NHL playoffs 2013: James van Riemsdyk continues to impress

Jim Rogash

Maple Leafs forward James van Reimsdyk has been arguably the best player in Toronto's Eastern Conference Quarterfinal series against the Boston Bruins.

Few things have remained consistent for the Maple Leafs during their 2013 Eastern Conference Quarterfinal series with the Boston Bruins.

After a poor showing Game 1 -- which was decided by a 4-1 final score -- Toronto followed up the performance with a 4-2 victory in Game 2. In Game 3, the team hosted their first playoff contest since 2004 in front of a packed house at Air Canada Centre. With thousands of fans inside the venue and thousands more packed outside, the playoff starved Toronto crowd bared witness to a turnover-aided 5-2 victory by the Bruins.

While the team has had its ups-and-downs, there has been a glaring bright spot that has highlighted the return of playoff hockey to Toronto.

Forward James van Riemsdyk has by far been the Maple Leafs' best player and, arguably, might be playing better than anyone else in the series.

Having already entered this postseason with a bit of a reputation as a 'Bruins killer,' van Riemsdyk has done nothing short of substantiating that claim.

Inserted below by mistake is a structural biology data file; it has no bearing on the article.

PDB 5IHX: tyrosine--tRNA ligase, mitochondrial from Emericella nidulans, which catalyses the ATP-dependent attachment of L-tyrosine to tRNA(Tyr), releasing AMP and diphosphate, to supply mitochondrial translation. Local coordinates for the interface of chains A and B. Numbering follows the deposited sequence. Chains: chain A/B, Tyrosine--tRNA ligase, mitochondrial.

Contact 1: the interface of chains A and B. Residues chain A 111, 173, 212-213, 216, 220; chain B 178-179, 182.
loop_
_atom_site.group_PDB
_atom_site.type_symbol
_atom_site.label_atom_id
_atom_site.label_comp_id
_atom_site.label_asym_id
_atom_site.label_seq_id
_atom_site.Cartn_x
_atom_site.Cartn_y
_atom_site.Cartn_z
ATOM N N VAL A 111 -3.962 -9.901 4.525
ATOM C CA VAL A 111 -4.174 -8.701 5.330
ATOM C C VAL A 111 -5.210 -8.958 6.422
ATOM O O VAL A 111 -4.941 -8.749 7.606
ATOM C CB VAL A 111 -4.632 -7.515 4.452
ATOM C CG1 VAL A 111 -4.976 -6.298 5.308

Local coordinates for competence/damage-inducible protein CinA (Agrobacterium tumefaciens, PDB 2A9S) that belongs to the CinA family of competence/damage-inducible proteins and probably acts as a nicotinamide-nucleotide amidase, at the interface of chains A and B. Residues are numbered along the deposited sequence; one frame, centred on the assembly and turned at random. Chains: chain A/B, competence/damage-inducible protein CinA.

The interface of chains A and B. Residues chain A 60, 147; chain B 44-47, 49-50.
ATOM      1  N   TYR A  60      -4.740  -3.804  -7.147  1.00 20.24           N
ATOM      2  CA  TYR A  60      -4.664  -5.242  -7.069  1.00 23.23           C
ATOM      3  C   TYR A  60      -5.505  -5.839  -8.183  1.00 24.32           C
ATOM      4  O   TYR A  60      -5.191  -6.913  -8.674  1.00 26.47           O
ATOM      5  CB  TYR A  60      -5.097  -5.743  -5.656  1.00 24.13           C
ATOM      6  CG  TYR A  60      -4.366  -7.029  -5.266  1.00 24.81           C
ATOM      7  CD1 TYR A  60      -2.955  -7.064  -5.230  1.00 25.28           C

Following Game 3 on Monday night, the 24-year-old had recorded a point in all three contests (two goals, an assist), averaged 18:30 of ice time and registered 14 shots on goal.

However, his contributions go beyond the stat line.

One of the bigger criticisms levied against van Riemsdyk during his time in Philadelphia was the perceived lack of a physical side to his game. Well, that's no longer the case in Toronto (at least, in this series).

Not only has van Riemsdyk battled admirably in front of the net, he has also been willing to impede the progress of Boston big-man Zdeno Chara. Whether it's a shove in front of the goal, a push during a scrum or an accidental-on-purpose run in, van Riemsdyk has been willing to physically engage with Chara and has held his own in doing so.

While his statistical production will likely even out at some point, his mental awareness in the physical side of the game is certainly a positive development. Having a key role in the construction of the team's forward group, van Riemsdyk has proven he is capable of filling the big-bodied forward archetype former-general manager Brian Burke was hoping to acquire this past offseason.

While three games does not make a playoff career, van Riemsdyk's postseason performance has to be an encouraging sight for the Maple Leafs and their fans.

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